The internet is becoming more secure -- but only slowly

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New research from security analytics and automation company Rapid7 reveals that the security of the internet overall is improving and the number of insecure services such as SMB, Telnet, rsync, and the core email protocols all decreased from the levels seen in 2019.

However, the National/Industry/Cloud Exposure Report (NICER) shows vulnerabilities and exposures still plague the modern internet even with the increasing adoption of more secure alternatives to insecure protocols, like Secure Shell (SSH) and DNS-over-TLS (DoT).

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"2020 has brought unprecedented changes and challenges to organizations of all sizes and across all industries. With NICER, we had a unique opportunity to explore the state of security worldwide during this time, with the goal of understanding how the pandemic, lockdown, job loss, and shift to remote work has affected the character and composition of the internet," says Tod Beardsley, director of research at Rapid7. "We were surprised to see that recent incidents appear to have had no obvious effect on the fundamental nature of the internet, however it is possible that we have yet to see the full impact."

Among NICER's key findings are that the US, China, South Korea, the UK and Germany rank as the top five most exposed countries. The top publicly traded companies in the US, UK, Australia, Germany, and Japan are still hosting a high number of unpatched services with known vulnerabilities too. These findings are consistent with research Rapid7 conducted in 2019.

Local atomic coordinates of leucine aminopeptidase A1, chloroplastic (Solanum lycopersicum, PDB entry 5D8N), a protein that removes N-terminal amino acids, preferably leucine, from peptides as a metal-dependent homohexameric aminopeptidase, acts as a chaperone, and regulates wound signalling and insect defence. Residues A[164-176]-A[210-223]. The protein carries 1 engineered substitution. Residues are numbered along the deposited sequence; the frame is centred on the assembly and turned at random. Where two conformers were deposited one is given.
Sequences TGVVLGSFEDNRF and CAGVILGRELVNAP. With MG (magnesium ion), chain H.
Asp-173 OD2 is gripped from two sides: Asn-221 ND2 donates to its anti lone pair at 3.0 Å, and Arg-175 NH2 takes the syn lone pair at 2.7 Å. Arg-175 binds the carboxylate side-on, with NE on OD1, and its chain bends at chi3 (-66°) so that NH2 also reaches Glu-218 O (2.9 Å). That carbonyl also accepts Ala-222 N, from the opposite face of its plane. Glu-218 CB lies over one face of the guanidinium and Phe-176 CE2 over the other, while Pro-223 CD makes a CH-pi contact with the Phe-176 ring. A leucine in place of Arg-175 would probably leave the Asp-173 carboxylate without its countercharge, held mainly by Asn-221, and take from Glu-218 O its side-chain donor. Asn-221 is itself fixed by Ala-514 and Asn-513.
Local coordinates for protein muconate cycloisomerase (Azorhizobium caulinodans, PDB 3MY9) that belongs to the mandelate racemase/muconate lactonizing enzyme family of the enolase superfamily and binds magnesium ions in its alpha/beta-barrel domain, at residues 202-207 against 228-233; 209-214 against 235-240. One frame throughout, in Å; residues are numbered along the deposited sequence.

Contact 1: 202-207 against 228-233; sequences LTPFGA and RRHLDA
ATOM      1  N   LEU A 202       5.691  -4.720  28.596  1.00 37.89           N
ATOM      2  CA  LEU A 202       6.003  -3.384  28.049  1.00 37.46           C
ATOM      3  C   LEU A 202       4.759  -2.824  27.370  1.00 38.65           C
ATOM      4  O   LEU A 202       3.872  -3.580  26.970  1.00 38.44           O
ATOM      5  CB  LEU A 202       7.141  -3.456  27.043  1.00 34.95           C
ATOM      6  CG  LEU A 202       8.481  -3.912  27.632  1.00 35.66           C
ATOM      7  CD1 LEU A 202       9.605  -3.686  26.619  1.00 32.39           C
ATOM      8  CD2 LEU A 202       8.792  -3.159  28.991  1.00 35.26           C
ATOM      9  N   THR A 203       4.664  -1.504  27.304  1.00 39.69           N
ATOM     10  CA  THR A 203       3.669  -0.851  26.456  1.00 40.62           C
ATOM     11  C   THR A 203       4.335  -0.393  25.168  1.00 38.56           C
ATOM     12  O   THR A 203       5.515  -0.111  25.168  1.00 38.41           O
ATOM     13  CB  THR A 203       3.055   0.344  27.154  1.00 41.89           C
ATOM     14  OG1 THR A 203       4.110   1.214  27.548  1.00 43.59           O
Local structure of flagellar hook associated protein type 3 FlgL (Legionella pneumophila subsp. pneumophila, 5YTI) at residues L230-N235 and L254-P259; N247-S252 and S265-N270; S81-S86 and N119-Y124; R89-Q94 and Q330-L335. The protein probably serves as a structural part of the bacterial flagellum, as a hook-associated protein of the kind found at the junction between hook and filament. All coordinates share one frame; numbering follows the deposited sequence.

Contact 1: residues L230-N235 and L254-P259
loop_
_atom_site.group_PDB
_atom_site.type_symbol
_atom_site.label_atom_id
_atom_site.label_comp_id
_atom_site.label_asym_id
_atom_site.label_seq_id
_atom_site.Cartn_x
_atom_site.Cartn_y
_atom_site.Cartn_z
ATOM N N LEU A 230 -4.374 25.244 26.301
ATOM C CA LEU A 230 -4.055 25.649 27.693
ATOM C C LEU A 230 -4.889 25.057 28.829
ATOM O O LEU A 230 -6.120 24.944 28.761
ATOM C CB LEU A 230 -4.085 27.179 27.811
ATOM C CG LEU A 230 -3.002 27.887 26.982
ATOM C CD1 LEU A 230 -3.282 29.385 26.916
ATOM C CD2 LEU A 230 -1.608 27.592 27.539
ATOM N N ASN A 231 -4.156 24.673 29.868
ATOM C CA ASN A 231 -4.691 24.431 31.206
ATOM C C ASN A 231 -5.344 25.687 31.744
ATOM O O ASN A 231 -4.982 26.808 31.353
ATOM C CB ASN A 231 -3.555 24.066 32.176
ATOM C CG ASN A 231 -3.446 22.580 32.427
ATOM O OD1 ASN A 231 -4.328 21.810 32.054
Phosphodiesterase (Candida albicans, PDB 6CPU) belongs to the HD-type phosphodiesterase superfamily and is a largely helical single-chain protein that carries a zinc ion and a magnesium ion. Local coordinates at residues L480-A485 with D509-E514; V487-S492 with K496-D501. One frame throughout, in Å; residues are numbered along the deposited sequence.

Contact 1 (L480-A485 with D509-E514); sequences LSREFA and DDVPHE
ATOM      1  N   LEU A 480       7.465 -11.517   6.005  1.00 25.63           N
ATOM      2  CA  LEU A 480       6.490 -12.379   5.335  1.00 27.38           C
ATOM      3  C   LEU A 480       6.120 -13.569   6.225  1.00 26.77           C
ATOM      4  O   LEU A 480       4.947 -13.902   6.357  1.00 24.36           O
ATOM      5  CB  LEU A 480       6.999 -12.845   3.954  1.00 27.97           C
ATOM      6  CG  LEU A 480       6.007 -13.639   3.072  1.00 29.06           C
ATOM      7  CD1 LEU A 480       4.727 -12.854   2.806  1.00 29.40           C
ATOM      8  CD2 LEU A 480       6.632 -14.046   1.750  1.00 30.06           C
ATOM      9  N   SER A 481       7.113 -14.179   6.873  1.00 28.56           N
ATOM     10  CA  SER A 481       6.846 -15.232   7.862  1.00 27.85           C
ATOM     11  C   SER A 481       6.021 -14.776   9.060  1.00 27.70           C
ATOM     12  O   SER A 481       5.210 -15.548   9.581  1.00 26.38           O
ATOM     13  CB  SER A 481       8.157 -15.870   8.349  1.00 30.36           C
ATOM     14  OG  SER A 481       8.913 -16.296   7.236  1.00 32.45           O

Telnet continues to be commonly used across cloud providers, despite its lack of security controls -- with Microsoft, Alibaba and OVHcloud having the most exposure. There has been an average 13 percent year-over-year decrease in exposed, highly vulnerable services such as SMB, Telnet, and rsync.

Patch and update adoption continues to be slow as well, especially in remote console access where, for example, 3.6 million SSH servers are running versions that are between five and 14 years old.

"The internet landscape is continually changing. Through NICER, we are able to provide more actionable data to help diagnose what is vulnerable, what is improving or getting worse, and what solutions are available for policymakers, business leaders, and innovators to make the internet more secure," says Bob Rudis, chief data scientist at Rapid7. "Policymakers, business leaders, and innovators have an opportunity to shape the security of the internet of the future, but only if they are aware of the state of today’s internet."

You can get the full NICER 2020 report from the Rapid7 site.

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